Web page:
Last year, David L. Robb wrote a book called Operation Hollywood, in which he exposed how movie studios eager to borrow real military hardware for their explosive entertainments—not just from the Pentagon but from foreign armies, as well—will gladly make changes to their scripts in order to cast those nations and their fighting forces in a positive light. Naturally, when the army brass participate in the making of a film, they are looking at the film not as art but as a potential recruiting device, and the films made with their co-operation can safely be regarded as at least a mild form of propaganda.
As with the Pentagon, so with the United Nations. Although the UN building is over 50 years old, no film has ever been shot there before, despite requests from revered auteurs like Alfred Hitchcock. The powers that be have made an exception, however, for Sydney Pollack, whose first directorial effort in several years, The Interpreter, is now the first movie ever filmed in that building's General Assembly Hall and various other hallowed places. And as we might expect, the film is loaded with messages, some less subtle than others.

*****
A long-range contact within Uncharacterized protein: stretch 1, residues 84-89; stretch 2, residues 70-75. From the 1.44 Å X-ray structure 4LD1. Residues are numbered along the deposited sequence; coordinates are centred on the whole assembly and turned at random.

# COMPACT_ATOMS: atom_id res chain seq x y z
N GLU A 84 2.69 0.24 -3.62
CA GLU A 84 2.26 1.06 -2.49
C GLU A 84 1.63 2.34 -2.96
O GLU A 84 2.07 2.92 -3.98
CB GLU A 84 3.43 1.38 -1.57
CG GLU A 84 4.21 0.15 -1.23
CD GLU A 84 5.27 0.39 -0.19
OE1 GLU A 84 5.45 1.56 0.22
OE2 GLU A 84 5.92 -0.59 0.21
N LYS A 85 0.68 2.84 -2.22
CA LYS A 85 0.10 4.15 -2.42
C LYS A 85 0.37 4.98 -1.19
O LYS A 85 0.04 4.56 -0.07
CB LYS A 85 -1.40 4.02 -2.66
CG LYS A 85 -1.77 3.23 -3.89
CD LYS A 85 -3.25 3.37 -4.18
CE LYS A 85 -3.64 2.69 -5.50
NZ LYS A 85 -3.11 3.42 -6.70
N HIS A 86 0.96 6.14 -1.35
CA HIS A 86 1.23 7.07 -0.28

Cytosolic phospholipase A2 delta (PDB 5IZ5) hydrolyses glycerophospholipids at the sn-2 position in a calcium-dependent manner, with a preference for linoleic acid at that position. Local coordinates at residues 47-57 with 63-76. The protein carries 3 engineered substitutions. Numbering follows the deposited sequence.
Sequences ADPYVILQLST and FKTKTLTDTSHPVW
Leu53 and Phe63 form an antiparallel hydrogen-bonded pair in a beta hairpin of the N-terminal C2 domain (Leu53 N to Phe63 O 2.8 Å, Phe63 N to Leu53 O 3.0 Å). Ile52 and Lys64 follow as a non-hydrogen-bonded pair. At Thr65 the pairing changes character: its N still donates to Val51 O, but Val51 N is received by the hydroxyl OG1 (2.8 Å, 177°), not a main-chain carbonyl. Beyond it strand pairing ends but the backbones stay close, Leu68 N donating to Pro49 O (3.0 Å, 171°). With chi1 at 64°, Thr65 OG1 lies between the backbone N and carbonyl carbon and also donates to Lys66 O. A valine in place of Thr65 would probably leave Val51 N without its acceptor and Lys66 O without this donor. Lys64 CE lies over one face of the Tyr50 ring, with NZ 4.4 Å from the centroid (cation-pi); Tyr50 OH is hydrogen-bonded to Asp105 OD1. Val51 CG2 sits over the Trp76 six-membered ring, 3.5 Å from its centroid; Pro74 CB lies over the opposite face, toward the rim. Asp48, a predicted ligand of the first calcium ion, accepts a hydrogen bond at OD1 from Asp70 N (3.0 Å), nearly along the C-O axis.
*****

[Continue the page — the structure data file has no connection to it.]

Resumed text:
This, no doubt, is what attracted the increasingly self-serious Sean Penn to the film. Penn can be a remarkably good actor, even if there is something monotonous in the way he goes from one depressingly maudlin role to another, but in recent years he seems to have lost all sense of proportion, whether he is slapping Chris Rock's wrist at the Oscars for making good-natured jokes about Jude Law, or chastising reporters for offending against the very nature of art when they point out the parallels between Martin Scorsese's Taxi Driver and Penn's own The Assassination of Richard Nixon. So to see him slumming in what could otherwise have been another popcorn-pushing conspiracy thriller is something of a shock.